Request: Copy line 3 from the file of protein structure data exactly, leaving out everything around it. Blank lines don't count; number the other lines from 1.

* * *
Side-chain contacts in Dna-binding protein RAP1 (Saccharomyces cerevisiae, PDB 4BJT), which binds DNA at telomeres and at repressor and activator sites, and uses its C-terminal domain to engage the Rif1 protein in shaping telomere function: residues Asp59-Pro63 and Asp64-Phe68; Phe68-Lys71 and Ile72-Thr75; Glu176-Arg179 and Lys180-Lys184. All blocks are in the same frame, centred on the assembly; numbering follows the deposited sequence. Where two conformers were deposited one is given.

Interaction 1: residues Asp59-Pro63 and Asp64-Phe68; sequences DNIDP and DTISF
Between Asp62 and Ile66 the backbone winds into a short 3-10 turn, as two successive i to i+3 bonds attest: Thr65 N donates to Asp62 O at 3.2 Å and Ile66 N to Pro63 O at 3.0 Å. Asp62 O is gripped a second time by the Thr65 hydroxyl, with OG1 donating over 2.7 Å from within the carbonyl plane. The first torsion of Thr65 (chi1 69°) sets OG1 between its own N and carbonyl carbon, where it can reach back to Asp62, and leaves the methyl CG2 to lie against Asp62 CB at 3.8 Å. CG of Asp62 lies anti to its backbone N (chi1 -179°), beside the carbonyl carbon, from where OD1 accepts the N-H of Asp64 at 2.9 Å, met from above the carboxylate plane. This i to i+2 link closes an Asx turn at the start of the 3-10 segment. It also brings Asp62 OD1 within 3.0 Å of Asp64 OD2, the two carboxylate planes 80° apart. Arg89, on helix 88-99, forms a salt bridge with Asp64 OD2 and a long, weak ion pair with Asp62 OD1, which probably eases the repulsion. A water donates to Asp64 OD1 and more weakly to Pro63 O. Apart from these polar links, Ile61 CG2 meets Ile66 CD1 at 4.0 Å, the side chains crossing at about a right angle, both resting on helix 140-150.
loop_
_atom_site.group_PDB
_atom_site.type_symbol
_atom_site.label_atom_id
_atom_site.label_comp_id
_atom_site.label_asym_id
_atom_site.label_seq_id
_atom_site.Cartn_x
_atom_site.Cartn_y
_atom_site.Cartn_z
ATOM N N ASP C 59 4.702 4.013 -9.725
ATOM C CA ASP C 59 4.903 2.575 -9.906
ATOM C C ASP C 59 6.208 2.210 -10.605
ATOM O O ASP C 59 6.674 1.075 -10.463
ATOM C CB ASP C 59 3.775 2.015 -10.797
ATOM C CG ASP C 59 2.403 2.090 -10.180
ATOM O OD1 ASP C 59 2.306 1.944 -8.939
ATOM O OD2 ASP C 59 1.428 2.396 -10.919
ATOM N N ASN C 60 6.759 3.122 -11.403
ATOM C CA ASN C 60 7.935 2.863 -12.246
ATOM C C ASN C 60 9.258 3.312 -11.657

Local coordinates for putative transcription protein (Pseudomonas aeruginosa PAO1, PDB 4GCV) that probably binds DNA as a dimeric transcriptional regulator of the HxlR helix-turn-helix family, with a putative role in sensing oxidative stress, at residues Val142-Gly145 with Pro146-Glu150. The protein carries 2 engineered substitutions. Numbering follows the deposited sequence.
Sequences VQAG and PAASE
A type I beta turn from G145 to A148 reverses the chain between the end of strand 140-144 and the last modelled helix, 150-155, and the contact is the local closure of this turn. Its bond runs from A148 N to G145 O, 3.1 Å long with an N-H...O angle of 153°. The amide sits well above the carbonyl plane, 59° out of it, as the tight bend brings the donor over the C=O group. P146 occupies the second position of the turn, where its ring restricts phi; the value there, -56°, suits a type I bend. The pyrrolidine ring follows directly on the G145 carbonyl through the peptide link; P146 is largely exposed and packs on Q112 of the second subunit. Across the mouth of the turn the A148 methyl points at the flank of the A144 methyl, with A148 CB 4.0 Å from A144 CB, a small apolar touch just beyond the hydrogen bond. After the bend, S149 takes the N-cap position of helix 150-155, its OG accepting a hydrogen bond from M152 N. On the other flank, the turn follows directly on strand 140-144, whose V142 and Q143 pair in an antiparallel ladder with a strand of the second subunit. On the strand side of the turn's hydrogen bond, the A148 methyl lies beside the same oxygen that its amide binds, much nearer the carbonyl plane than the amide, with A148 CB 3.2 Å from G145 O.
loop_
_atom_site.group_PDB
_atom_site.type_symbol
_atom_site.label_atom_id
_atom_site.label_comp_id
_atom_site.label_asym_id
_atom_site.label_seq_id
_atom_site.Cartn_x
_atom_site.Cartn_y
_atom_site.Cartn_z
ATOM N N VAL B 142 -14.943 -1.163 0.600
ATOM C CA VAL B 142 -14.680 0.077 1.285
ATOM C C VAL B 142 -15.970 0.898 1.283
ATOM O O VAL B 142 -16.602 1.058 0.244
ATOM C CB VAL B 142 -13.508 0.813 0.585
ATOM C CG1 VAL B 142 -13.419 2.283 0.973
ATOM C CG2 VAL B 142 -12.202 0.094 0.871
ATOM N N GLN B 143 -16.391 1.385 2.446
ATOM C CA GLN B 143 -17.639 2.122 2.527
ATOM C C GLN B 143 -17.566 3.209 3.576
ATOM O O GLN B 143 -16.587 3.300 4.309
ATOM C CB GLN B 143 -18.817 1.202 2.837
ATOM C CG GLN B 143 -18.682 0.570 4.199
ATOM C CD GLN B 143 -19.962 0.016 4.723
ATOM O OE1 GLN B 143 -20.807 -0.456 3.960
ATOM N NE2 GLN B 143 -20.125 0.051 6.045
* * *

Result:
Between Asp62 and Ile66 the backbone winds into a short 3-10 turn, as two successive i to i+3 bonds attest: Thr65 N donates to Asp62 O at 3.2 Å and Ile66 N to Pro63 O at 3.0 Å. Asp62 O is gripped a second time by the Thr65 hydroxyl, with OG1 donating over 2.7 Å from within the carbonyl plane. The first torsion of Thr65 (chi1 69°) sets OG1 between its own N and carbonyl carbon, where it can reach back to Asp62, and leaves the methyl CG2 to lie against Asp62 CB at 3.8 Å. CG of Asp62 lies anti to its backbone N (chi1 -179°), beside the carbonyl carbon, from where OD1 accepts the N-H of Asp64 at 2.9 Å, met from above the carboxylate plane. This i to i+2 link closes an Asx turn at the start of the 3-10 segment. It also brings Asp62 OD1 within 3.0 Å of Asp64 OD2, the two carboxylate planes 80° apart. Arg89, on helix 88-99, forms a salt bridge with Asp64 OD2 and a long, weak ion pair with Asp62 OD1, which probably eases the repulsion. A water donates to Asp64 OD1 and more weakly to Pro63 O. Apart from these polar links, Ile61 CG2 meets Ile66 CD1 at 4.0 Å, the side chains crossing at about a right angle, both resting on helix 140-150.